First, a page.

Graves, also known as the “Comp List Lady,” is just trying to help families save a bit of money at the grocery store, she said. Toward that goal, Graves composes a weekly comparison list of common grocery items and the different prices at grocery stores within a 60-mile radius of Ottawa and sends the list out via email as well as posting to her blog, Facebook, Twitter and her Yahoo! group.
“I was a stay-at-home mom for a bit, so we were looking for ways to save,” she said, explaining her reasons for comparison shopping.
When Graves first started building the list, she would just send it to her mom for her to use, but soon after, demand for the price comparisons grew, she said.
“I started looking up ads for local stores, and I asked Walmart what the radius they would match from was and I just added more stores,” she said. “I put everything in a spreadsheet to email to my mom for her to look at and she started emailing it to her coworkers, and it spread from there. Everybody started wanting the list.”
Looking at grocery stores’ ads within 60 miles of Ottawa to find the best prices takes a lot of time, Graves said.
“On Wednesdays I start at 5:30 a.m. and look up the ads,” she said. “I look up 25 different stores, and that takes me until about 10:30 a.m. and then I start emailing [the list] out and posting it. I spend a few more hours Sundays. Tuesday nights I spend about two hours getting any ads put on [the list], getting the list as close to ready as I can without all the stores being looked up. It’s a lot of hours.”
“I’d thought about [charging people] before, but I could never bring myself to charge people for [the list],” she said. “I put ads on the back pages [of the list]. Places will pay me to put an ad and advertise some local businesses, but that’s the only way I make anything off of [the list].”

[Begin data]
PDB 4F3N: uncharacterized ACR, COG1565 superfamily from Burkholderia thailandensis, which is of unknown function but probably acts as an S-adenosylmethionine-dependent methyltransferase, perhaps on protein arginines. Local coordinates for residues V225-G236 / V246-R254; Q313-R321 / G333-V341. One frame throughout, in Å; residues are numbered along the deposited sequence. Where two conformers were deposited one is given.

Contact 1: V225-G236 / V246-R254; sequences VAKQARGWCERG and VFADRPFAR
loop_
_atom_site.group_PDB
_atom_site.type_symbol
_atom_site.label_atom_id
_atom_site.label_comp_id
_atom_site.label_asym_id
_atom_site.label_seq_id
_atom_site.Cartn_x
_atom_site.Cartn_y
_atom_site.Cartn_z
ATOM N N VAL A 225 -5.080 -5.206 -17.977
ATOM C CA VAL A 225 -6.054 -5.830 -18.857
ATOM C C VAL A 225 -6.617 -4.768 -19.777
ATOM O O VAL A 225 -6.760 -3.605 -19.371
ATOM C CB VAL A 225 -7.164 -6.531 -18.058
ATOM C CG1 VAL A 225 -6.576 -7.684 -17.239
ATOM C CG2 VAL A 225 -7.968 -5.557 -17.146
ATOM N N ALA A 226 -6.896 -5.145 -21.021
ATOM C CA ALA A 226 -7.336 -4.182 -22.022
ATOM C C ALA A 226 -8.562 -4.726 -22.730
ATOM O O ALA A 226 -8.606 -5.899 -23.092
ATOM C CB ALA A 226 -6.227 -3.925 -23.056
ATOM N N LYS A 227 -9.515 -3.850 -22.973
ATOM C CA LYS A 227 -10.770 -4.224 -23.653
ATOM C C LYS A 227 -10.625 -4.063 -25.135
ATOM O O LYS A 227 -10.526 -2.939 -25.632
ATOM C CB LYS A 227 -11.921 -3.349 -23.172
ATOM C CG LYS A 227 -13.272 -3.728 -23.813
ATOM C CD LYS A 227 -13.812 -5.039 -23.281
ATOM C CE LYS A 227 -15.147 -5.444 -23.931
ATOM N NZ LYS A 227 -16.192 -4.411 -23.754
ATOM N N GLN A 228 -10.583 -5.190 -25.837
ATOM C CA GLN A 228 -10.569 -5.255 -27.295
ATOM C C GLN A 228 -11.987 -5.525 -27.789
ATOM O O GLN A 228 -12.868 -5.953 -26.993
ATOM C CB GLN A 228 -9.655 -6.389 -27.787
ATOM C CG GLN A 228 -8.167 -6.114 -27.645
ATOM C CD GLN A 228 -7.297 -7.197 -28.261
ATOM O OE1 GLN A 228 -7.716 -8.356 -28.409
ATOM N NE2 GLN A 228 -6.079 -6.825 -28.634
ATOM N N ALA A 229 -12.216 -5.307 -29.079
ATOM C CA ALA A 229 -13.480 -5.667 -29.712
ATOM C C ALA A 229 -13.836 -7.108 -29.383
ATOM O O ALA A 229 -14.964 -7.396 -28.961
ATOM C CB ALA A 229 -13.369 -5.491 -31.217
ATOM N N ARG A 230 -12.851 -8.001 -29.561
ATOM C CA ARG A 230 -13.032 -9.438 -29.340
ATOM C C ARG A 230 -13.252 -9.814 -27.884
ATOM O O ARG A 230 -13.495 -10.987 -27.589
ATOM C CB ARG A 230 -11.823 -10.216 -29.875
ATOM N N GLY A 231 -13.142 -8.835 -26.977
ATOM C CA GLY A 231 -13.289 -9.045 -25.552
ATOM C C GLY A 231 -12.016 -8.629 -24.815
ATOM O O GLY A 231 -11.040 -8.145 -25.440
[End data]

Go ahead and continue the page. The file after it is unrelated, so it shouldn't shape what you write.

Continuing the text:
Since Walmart is the only store that allows people to bring in Graves’ list and price match an item to that of a local competitor, much of her list drives people to Walmart to one-stop shop, she said. Sending people to Walmart and away from smaller, “mom and pop” shops has drawn some criticism, Graves said.
“I think in some cases people look at the list and if they don’t want to shop at Walmart, they know what stores to go to,” she said. “I think people have to save, and this is one of the ways they can do it. Hopefully in the future, I hope more stores price match.”
After putting together the list for more than a year, Graves’ hard work and smart spending has landed her some recognition. Graves recently was crowned the winner of the “All You” magazine’s America’s Smartest Shopper contest.
“You had to submit a video [for the contest] so I went home, threw one together not thinking too seriously about it, then forgot and a few weeks later they messaged me and said I was going to be one of the finalists,” she said. “[Voting] was open for a month and a half. I just kept posting the link [to vote] and ended up with about 51,000 votes. [A woman from the magazine] said I easily won it.”
Along with being featured in the September issue of the magazine, Graves won $1,000, she said. Though most of the money will go to bills, some will be spent on summer fun.
“I think I’ll just take a small trip somewhere close by and have some fun with the kids,” she said. “Maybe over Labor Day. Maybe to Omaha for a quick trip.”
Graves said if it wasn’t for her husband, she might not be able to put together the list on a weekly basis, but that’s not the main reason she does it.
“I like getting messages from people saying how much they’ve saved,” she said. “I get messages by single moms and elderly people who are trying to stick to their budget. I think that’s my favorite part — hearing people’s stories.”